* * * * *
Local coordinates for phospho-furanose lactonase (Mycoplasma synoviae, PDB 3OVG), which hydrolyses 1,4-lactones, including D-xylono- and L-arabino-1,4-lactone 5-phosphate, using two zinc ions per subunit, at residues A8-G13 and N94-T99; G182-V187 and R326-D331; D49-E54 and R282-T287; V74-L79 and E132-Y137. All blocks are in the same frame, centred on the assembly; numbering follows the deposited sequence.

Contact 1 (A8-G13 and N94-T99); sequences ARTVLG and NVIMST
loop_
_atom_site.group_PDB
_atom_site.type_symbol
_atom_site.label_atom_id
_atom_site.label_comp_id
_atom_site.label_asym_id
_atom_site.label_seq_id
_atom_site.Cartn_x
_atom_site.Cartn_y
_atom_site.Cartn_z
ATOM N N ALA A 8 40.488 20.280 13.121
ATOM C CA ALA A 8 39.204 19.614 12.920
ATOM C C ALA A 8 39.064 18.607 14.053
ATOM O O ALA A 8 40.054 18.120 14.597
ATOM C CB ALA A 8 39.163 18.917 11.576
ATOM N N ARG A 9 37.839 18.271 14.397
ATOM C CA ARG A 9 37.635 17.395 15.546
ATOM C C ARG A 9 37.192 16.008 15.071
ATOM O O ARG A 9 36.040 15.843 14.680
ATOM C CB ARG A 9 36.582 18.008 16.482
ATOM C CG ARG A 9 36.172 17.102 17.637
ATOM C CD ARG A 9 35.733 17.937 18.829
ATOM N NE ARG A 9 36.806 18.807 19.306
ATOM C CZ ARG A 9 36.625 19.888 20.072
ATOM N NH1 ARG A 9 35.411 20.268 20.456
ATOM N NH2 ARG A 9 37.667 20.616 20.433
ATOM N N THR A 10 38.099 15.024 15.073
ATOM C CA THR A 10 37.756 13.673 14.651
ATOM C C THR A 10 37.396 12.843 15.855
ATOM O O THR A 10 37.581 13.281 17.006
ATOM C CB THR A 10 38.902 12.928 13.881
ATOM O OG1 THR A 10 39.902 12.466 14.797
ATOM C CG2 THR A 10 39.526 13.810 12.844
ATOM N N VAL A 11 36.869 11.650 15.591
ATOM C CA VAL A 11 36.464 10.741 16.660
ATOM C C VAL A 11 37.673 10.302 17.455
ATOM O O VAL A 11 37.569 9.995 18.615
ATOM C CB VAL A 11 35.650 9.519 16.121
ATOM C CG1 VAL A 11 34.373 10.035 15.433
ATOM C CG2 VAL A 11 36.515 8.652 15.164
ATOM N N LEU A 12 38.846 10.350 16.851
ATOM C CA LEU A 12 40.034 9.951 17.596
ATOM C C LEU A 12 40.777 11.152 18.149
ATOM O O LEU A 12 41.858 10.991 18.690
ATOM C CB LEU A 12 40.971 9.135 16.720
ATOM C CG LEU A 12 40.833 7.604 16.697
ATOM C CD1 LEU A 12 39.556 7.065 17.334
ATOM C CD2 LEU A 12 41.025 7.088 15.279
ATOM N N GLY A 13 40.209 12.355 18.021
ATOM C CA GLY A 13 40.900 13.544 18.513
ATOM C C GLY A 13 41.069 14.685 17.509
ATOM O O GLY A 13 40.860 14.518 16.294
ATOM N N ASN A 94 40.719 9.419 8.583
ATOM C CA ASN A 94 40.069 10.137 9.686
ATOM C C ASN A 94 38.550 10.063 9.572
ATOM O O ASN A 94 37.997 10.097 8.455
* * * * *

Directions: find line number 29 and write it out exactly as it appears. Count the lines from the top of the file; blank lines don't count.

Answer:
ATOM N N THR A 10 38.099 15.024 15.073